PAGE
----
One of the best known binaural recordings is the inconspicuously named album Binaural by Pearl Jam. Note: If you click that link and buy the album, Amazon will give me a little kickback, which I would totally appreciate. I’m sure Amazon and Pearl Jam’s label would appreciate it too.
- What’s a baffle?
- In audio jargon, a baffle is an object made of sound absorbing and/or acoustic dampening materials used to block or reduce transmission, reflection, or propagation of sound waves. Baffles are like shields that can prevent or impede sounds. They can be used to isolate a particular sound source from other sound sources in the same room. Baffles are often placed around loud things like drums or guitar amps. Sometimes engineers will place small baffles on the back side of microphones to reduce early reflections and room sounds or give more directionality to an omni microphone.
- Shouldn’t a dummy head look like a head?
- Binaural purists say that a binaural dummy head baffle must closely resemble a human head to capture all the nuances of how sound reflects off our faces, is absorbed by the mass of our heads, tickles our nose hairs, and gets caught by those biologically amazing curvatures of our outer ears.
The purists might be right, but if we’re going to replicate a human head down to the smallest details, whose head should we use as the model specimen? When I last checked, human heads still come in all kinds of neat shapes and sizes. Sure, we could build something will all sorts of exacting specifications, but I say a board roughly 20 cm by 25 cm that’s covered in felt is Good Enough™.
If you build one and test it out, I think you’ll agree. All we really need to get a decent binaural recording is something roughly head-sized that blocks reflections between two quality microphones.
How to Make a DIY Dummy Head Binaural Baffle
Materials Needed for This Project
- Wood Board – Solid or plywood, roughly 20 cm x 25 cm, whatever thickness you want. I happened to have a piece of solid oak lying around. Good enough!
- Thick Felt – Enough to cover the board on both sides. You can use multiple layers to get the thickness you want. I had enough thick black felt left over from another project to do three layers on each side. I suppose you can buy this stuff at a fabric store or directly from your local feltsmith.
- Microphone Mounting Bar – I used this On-Stage stereo bar from Sweetwater Sound. You could probably make something instead of buying something, but you will need a way to mount the baffle and two microphones on a microphone stand.
- Short Screws – Pan head wood screws, quantity 8, long enough to secure the felt to the wood without poking out the other side.
- Longer Screws – Pan head wood screws, quantity 3-4, for securing the mounting bar to the bottom of the wood.
Before Getting Started
You’ll need a few other things to build this baffle. I used a circular saw to cut the wood, razor blade to cut the felt, power drill/driver with drill bits to pre-drill and drive screws, clamps to hold things together, and a bandage to put on my finger.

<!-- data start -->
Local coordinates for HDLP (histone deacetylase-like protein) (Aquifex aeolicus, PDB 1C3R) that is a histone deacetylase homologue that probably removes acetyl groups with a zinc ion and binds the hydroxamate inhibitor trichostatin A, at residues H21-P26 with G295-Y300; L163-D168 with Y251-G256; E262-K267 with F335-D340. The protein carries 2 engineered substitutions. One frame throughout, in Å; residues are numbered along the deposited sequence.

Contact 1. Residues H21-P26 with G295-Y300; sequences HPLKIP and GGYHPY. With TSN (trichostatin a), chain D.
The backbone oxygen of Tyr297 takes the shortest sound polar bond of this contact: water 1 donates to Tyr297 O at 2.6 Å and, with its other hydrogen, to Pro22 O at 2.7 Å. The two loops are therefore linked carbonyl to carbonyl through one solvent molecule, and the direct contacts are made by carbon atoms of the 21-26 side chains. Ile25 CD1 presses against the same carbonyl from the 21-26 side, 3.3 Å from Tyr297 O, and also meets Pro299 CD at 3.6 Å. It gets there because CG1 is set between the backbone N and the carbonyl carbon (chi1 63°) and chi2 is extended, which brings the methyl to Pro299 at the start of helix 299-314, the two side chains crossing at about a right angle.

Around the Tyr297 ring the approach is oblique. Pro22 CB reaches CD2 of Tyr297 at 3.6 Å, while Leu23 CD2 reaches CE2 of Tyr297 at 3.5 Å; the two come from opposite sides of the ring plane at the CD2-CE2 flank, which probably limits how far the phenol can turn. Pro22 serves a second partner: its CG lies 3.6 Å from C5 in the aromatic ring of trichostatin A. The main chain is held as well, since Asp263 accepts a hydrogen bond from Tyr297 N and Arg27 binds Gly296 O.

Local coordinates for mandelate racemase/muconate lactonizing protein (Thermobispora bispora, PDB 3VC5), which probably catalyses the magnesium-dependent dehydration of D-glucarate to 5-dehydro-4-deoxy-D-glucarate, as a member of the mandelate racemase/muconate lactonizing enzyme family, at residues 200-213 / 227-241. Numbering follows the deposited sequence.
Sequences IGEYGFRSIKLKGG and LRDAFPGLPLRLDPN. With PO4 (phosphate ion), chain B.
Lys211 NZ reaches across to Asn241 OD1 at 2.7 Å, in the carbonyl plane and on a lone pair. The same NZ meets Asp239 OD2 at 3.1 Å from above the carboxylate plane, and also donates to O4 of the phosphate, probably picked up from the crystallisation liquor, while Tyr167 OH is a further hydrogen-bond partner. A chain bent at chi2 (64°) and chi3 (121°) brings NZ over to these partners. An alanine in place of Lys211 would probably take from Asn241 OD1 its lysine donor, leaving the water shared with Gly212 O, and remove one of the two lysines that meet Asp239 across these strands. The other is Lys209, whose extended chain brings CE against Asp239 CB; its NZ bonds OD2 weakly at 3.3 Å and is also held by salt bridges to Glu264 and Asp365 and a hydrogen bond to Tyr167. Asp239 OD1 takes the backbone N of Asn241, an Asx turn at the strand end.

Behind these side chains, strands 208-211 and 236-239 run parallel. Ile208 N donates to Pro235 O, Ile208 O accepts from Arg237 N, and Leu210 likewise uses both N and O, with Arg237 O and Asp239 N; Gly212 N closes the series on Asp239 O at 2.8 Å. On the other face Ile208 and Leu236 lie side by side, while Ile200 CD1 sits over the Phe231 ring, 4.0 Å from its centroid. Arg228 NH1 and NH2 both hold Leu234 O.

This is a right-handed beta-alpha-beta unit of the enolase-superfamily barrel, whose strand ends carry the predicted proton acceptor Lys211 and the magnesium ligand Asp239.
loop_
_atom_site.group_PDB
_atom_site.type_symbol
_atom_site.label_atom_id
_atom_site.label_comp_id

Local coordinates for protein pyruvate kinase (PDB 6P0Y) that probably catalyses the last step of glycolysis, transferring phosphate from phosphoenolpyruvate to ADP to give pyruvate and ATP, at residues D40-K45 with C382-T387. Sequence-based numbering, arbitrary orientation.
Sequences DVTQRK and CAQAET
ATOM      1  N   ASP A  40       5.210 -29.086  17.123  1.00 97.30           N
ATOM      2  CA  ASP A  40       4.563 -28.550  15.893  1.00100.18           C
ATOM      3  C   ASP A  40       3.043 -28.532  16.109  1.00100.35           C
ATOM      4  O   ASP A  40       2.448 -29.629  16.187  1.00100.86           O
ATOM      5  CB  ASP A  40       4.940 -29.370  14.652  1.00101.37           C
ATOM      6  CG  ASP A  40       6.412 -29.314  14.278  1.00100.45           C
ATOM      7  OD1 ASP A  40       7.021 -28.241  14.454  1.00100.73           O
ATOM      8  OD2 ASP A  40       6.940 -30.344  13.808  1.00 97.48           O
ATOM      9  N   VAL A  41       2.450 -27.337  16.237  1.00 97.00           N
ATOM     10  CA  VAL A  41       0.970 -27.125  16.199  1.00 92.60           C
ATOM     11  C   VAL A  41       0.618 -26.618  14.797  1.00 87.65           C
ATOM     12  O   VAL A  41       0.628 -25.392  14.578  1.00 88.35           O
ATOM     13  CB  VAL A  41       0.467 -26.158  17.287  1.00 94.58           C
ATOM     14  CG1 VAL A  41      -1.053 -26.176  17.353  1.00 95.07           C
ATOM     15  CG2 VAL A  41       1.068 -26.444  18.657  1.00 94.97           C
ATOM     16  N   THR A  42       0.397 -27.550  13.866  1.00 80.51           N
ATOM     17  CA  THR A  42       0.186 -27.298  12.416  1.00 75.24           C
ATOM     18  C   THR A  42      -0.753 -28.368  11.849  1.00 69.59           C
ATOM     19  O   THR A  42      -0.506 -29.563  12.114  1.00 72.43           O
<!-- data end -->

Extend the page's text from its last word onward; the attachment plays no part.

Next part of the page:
This is probably a good time to give the obligatory reminder to be careful when you use power tools. Really that applies to any time you do anything in life. I find it silly that from a legal stand point it’s necessary to post a disclaimer about the dangers of power tools when writing about them. Cars kill people all the time, but to my knowledge articles about using cars don’t require disclaimers. Anyway…you should probably wear gloves, eye protection, ear plugs, and a respiratory mask. Maybe put on some pants too.
Putting it Together
- Measure and cut the board. It should measure about 20 cm x 25 cm. That’s the approximate size of a human head when looking at one from the side. Yes, I used the metric system, because it’s way better than imperial. And no, that does not make me an anti-American, unpatriotic traitor. If you want to use imperial dimensions for human head size, may I suggest starting here?
- Cut the felt. The felt should be the exact same dimensions as the board. A razor blade works well for making nice clean cuts. A sharp knife or strong scissors could probably work too.
- Make a sandwich. Stack up the layers of felt with the wood sandwiched in the middle. I clamped this together to keep everything in place for the next step.
- Attach the felt. Pre-drill through the felt into the wood approximately 2-3 cm in from each of the four corners. Try not to let the wood dust get embedded into the felt, which would look bad. Do this on both sides, but offset the location slightly on each side so the screws from the back side don’t end up hitting the screws from the front side. Drive the short wood screws in deep enough to hold the felt taut, but not too tight. Puckered felt looks unprofessional.
- Drill holes in the Microphone Bar. Figure out where you want the long screws to be. Mark those spots on metal bar and drill holes just slightly larger in diameter than the long wood screws. When drilling metal, a little oil helps to cool the drill bit, making the drilling process easier. You can use cooking oil from the kitchen; it works just as well as anything else. Also, be careful with the metal shavings this produces, which can cause trouble if they get into electronics and/or your body.
- Attach the Microphone Bar. Once the holes are drilled in the microphone bar, align the bar to the bottom of the baffle. Mark where the holes are and pre-drill the wood deep enough for the long wood screws. Again, avoid getting the wood dust on the felt. Screw the microphone bar to the baffle.